As a writer, Berry thinks not just about our actions but about our words. He argues that slogans such as “think globally, act locally” are of little value and that terms such as “green,” which are too easily exploited by corporations for marketing, are downright dangerous.

“What gives hope is actual conversation, actual discourse, in which people say to one another in good faith, fully and exactly, what they know, and acknowledge honestly the limits of their knowledge,” he advises.



Josh Farley found that saying exactly what he knows has rarely helped his career as an economist. Walking the grounds of The Land before his talk, he told me that the more he studied neoclassical economics, the more he realized that free-market ideology couldn’t account for ecological realities. Most of his advisers counseled him to stick to the dogma of the discipline, but Farley managed to finish a Ph.D. and stay true to his calling. Seeking out other mentors, he hooked up with Herman Daly, a central figure in “ecological economics” and ended up co-writing with Daly the 2003 text Ecological Economics: Principles and Applications.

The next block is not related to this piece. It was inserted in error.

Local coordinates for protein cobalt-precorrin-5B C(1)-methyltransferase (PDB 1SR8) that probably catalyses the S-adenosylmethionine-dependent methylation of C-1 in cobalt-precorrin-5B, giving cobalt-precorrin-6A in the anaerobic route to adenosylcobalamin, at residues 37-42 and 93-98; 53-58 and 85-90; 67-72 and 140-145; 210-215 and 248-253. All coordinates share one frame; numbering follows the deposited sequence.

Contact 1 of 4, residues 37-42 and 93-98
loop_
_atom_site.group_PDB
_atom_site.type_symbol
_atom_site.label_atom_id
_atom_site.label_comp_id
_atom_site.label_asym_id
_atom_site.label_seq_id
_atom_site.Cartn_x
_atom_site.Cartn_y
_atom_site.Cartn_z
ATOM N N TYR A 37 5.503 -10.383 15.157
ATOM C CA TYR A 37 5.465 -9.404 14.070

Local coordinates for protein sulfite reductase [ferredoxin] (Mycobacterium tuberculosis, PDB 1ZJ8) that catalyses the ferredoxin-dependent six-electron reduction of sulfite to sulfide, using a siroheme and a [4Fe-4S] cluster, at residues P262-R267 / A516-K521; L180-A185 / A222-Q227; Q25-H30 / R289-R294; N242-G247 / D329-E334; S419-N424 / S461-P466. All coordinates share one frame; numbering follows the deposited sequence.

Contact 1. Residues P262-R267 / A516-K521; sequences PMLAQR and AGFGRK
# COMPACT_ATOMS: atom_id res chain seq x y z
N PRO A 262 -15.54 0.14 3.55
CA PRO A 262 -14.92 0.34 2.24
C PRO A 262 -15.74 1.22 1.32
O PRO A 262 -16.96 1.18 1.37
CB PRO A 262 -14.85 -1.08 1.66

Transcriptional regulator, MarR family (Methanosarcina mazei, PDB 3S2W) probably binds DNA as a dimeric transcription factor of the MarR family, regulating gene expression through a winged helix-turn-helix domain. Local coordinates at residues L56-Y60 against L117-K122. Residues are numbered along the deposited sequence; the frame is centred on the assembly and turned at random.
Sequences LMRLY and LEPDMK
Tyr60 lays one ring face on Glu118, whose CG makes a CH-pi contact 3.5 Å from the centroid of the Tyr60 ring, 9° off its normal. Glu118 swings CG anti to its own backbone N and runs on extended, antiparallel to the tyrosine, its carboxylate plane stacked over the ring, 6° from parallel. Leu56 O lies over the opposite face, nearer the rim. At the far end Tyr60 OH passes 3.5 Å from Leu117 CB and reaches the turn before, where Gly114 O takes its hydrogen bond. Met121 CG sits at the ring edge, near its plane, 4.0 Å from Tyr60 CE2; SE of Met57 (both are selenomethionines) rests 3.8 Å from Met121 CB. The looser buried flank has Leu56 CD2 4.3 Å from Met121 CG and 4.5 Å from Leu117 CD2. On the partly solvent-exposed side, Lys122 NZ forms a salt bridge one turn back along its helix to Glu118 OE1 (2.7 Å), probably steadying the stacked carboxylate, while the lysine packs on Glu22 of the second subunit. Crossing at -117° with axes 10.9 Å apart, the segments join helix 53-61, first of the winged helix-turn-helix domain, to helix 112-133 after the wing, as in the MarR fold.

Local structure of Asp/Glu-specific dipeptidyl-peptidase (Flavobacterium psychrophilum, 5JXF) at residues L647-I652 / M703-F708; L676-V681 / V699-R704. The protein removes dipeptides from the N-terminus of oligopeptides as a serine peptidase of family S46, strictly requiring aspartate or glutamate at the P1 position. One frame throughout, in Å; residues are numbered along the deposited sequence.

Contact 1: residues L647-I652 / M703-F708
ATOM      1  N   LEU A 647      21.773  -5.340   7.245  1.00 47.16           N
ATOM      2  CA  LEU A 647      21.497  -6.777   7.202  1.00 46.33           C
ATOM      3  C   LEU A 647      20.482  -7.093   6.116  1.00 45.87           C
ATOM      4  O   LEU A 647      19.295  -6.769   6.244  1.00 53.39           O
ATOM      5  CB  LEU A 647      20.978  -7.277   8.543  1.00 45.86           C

Now teaching at the University of Vermont, Farley is part of a small but growing group of economists who don’t simply treat the “environment” as a component of the economy but instead ask how we can construct an economy that can balance what is biologically and physically possible with what is socially and ethically desirable.

The first step in that, Farley told the Prairie Festival audience, is to dispense with some of the mythologies and mistakes of neoclassical economics.

High on the list of mythologies is the notion that our affluence is the product of the wonders of the capitalist market economy. Farley reminds us that capitalism developed alongside the exploitation of fossil fuels, first coal and then oil and natural gas.  Our productivity is the result not of the magic of the market so much as the magic of fossil fuels. Given that a barrel of oil can do the work of 20,000 hours of human labor, Farley says, such dramatic expansion of productivity is not so magical after all.